Thursday, July 17, 2014

What Animals do Shot Charts Look Like?

Yesterday, the LOVELY new basketball analytics website Nylon Calculus debuted a new tool that displays shot charts going all the way back to the 1996-1997 season. It is deeply nifty and highly recommended. While I was fiddling with it today, I got to thinking: what animals to these collections of dots resemble? And what do they tell us about our favorite players?

As you can plainly see here in Amir Johnson's shot chart from last year, we have a red salmon, it's head all congregated in the restricted area and its tail along the right baseline, jumping out of the raging waters of the three point line. Appropriate for a player who was taken in the second round and had to do some stints in the D-League to stick in the NBA; the salmon's journey back to its birthplace to spawn is difficult, the river is a cruel force keeping them from their destiny, just as the rolling riptide of never ending basketball talent threatened to keep a guy like Amir out of the league. But if you keep on keepin' on, you'll get there. Unless you get eaten by a bear, I suppose.

Exhibit B, John Stockton's chart from the 1997-98 season. It's a turkey, clearly. Check out the beak right there underneath the restricted area and the dazed look in its eyes, which sit right there in the rim. A neck perfectly situated in the middle of the restricted area. And a big ol' turkey plumage all over. Stockton's Finals years aren't really remembered as his years at all. He was merely one of a series of chumps who were unlucky enough to be on the wrong end of the Michael Jordan inevitably machine. Much like the life of a turkey: he regarded as being only for slaughter an object meant only for the fulfillment of the family who carves him up for Thanksgiving.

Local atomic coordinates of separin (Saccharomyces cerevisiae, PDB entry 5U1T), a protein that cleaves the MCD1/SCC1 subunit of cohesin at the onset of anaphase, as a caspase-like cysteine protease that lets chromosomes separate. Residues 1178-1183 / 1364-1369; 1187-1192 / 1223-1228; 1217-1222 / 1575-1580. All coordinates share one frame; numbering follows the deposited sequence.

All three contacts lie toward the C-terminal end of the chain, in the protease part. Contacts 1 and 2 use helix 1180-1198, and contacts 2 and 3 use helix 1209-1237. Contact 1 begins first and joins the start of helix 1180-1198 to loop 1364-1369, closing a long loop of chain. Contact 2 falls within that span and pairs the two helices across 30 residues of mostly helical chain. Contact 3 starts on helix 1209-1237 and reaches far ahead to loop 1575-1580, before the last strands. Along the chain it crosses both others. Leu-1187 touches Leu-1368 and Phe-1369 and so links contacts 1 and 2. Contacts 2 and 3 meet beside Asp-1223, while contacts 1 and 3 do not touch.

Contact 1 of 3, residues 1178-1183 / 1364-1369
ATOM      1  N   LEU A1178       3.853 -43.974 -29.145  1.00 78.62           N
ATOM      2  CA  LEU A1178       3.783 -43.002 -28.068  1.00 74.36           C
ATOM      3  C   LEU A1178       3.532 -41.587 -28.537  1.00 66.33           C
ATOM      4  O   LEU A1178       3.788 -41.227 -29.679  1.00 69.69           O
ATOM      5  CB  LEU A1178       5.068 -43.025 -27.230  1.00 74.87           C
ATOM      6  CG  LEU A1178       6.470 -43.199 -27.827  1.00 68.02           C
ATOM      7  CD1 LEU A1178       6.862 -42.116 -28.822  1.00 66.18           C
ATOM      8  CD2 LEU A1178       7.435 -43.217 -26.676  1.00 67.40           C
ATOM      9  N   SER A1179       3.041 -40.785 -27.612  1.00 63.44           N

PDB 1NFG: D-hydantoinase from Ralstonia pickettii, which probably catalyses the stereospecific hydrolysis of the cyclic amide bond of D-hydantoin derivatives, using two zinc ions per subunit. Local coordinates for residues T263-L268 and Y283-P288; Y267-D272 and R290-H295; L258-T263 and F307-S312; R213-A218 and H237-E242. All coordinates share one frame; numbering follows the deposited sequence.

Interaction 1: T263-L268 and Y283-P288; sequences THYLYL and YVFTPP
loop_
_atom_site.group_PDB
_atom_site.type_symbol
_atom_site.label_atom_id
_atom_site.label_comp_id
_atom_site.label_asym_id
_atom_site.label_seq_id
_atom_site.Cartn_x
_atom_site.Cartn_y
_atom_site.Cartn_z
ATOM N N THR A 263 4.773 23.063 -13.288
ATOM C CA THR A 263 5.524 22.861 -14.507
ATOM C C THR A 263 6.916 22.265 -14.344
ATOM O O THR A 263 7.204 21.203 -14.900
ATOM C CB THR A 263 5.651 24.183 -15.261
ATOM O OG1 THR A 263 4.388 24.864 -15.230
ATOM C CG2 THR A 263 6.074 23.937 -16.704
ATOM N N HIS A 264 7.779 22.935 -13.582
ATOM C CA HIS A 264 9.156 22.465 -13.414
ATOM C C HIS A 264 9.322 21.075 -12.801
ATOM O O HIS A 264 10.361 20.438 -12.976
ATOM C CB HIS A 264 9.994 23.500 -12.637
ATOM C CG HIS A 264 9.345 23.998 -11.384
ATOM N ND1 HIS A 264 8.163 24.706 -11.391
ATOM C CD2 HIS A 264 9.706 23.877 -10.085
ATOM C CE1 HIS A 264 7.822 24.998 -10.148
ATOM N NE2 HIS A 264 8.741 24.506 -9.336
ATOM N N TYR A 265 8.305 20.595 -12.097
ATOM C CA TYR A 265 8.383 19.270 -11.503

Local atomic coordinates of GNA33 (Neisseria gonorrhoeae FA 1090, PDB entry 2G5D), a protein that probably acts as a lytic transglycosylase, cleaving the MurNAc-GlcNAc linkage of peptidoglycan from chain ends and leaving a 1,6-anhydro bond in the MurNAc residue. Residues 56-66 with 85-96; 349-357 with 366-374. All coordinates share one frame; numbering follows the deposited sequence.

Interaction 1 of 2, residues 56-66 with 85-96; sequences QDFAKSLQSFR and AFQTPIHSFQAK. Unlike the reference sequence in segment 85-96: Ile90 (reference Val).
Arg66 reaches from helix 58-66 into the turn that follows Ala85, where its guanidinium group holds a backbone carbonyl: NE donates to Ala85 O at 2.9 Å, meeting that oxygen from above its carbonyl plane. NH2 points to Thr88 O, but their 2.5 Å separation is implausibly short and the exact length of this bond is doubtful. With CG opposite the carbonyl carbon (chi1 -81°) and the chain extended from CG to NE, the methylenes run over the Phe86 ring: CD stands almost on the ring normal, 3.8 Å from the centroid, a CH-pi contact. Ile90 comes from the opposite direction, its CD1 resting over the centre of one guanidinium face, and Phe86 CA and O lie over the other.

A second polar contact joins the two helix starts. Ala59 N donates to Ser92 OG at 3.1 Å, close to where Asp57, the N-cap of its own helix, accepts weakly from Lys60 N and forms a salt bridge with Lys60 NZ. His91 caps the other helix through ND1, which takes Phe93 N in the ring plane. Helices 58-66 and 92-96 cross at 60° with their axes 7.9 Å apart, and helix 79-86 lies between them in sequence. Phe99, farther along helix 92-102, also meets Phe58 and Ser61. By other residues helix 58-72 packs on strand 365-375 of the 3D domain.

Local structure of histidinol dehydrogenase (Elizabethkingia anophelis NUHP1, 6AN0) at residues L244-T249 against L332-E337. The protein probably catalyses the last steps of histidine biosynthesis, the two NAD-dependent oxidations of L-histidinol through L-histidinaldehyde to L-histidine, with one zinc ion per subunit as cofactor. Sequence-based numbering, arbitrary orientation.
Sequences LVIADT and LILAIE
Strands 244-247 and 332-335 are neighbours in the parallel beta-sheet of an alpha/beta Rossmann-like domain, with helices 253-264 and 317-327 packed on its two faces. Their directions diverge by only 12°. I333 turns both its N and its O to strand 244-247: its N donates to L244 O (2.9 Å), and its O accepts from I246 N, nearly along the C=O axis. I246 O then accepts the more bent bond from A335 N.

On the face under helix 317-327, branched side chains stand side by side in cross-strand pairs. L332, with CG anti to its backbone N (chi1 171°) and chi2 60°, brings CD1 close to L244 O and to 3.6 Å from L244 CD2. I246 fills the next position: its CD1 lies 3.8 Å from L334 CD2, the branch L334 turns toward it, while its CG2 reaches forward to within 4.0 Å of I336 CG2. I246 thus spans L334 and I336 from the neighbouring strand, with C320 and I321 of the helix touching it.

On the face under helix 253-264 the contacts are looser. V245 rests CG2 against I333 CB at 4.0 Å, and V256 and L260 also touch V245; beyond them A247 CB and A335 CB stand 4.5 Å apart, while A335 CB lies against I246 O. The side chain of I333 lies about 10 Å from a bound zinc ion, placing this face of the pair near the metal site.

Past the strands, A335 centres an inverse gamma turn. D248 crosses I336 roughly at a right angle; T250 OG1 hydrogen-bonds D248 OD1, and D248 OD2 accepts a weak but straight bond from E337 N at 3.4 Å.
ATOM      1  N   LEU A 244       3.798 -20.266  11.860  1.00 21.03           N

As an animal rights advocate and a believer in Stockton's brilliance I would like to encourage a paradigm shift in the way we think about both of these things. A turkey is a continuous animal that feels pain. I don't think it's okay for a human being to decide another sentient creature is an object for consumption and to artificiality gear that animal's whole life towards that aim. Just like John Stockton wasn't cannon fodder for the JordanTank by NIKE. He was a brilliant player on his own terms! Give John a seat at the table, don't just exalt MJ gnawing on his bones at yet another basketball history thanksgiving.

I don't have to tell you that Ben Wallace's shot chart from 2003-04 look exactly like a leopard perched up in a tree. You see its head on the left baseline, then left to right you see its four paws, then at the other baseline you can plainly see its big ol' tail. Leopards drag their kills into trees to keep them from lions and hyenas. Once the mid-decade Pistons got their hands on enough points to eat a victory, Big Ben would get the team on his shoulders, climb to the top of the rim, and swat away shots from the Hyenas looking to feast. Big Ben might not have been the king of the hunters: look at all that blue. But when the Pistons for the victory in their teeth, he took drug it away and never gave it up.

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